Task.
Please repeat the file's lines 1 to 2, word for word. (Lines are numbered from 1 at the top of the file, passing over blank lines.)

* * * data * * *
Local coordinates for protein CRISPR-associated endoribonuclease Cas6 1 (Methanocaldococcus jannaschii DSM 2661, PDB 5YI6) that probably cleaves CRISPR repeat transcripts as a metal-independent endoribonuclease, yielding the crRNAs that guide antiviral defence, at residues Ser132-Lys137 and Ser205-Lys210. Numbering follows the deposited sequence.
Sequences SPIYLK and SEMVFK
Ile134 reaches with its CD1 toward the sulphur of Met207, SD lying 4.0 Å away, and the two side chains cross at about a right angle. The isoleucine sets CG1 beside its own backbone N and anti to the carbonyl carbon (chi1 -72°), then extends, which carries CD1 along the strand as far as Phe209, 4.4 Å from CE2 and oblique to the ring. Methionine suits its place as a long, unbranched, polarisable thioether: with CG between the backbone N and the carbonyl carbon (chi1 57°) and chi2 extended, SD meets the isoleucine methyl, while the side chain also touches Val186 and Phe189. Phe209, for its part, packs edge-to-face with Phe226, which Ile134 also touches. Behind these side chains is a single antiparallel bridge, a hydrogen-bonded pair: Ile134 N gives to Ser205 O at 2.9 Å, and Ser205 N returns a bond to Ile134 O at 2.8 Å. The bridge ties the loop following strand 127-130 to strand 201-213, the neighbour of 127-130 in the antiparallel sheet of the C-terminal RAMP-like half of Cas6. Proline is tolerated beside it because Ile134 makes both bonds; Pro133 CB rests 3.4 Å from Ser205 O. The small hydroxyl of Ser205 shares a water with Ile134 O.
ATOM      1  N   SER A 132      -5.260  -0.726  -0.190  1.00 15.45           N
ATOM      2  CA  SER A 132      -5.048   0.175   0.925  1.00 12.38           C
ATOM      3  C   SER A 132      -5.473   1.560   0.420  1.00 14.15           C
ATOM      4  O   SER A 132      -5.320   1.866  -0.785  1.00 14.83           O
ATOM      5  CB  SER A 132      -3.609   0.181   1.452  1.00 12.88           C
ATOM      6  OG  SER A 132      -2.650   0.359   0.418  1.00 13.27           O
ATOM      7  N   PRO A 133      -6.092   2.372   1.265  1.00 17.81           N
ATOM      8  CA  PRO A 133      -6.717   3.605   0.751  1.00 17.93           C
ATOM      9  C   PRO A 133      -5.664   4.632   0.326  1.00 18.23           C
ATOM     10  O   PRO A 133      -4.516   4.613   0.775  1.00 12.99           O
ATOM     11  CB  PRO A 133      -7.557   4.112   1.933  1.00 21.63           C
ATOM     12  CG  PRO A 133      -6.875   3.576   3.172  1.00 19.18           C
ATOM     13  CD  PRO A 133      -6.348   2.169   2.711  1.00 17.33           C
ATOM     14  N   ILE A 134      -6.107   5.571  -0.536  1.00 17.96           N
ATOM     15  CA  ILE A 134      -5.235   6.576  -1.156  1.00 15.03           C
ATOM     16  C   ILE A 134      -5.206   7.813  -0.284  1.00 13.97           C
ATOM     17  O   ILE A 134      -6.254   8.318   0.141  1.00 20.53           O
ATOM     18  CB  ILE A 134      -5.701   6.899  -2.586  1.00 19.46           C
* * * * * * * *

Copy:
Local coordinates for protein CRISPR-associated endoribonuclease Cas6 1 (Methanocaldococcus jannaschii DSM 2661, PDB 5YI6) that probably cleaves CRISPR repeat transcripts as a metal-independent endoribonuclease, yielding the crRNAs that guide antiviral defence, at residues Ser132-Lys137 and Ser205-Lys210. Numbering follows the deposited sequence.
Sequences SPIYLK and SEMVFK